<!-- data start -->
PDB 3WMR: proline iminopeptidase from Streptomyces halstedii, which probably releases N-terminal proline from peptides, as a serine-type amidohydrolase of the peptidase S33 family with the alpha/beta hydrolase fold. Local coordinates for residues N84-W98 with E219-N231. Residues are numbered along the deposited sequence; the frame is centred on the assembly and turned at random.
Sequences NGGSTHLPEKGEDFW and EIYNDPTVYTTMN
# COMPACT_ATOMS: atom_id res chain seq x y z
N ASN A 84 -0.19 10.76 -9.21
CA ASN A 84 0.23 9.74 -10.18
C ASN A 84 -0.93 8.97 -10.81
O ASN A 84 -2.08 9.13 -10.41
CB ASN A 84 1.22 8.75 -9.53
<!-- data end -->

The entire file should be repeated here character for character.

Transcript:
PDB 3WMR: proline iminopeptidase from Streptomyces halstedii, which probably releases N-terminal proline from peptides, as a serine-type amidohydrolase of the peptidase S33 family with the alpha/beta hydrolase fold. Local coordinates for residues N84-W98 with E219-N231. Residues are numbered along the deposited sequence; the frame is centred on the assembly and turned at random.
Sequences NGGSTHLPEKGEDFW and EIYNDPTVYTTMN
# COMPACT_ATOMS: atom_id res chain seq x y z
N ASN A 84 -0.19 10.76 -9.21
CA ASN A 84 0.23 9.74 -10.18
C ASN A 84 -0.93 8.97 -10.81
O ASN A 84 -2.08 9.13 -10.41
CB ASN A 84 1.22 8.75 -9.53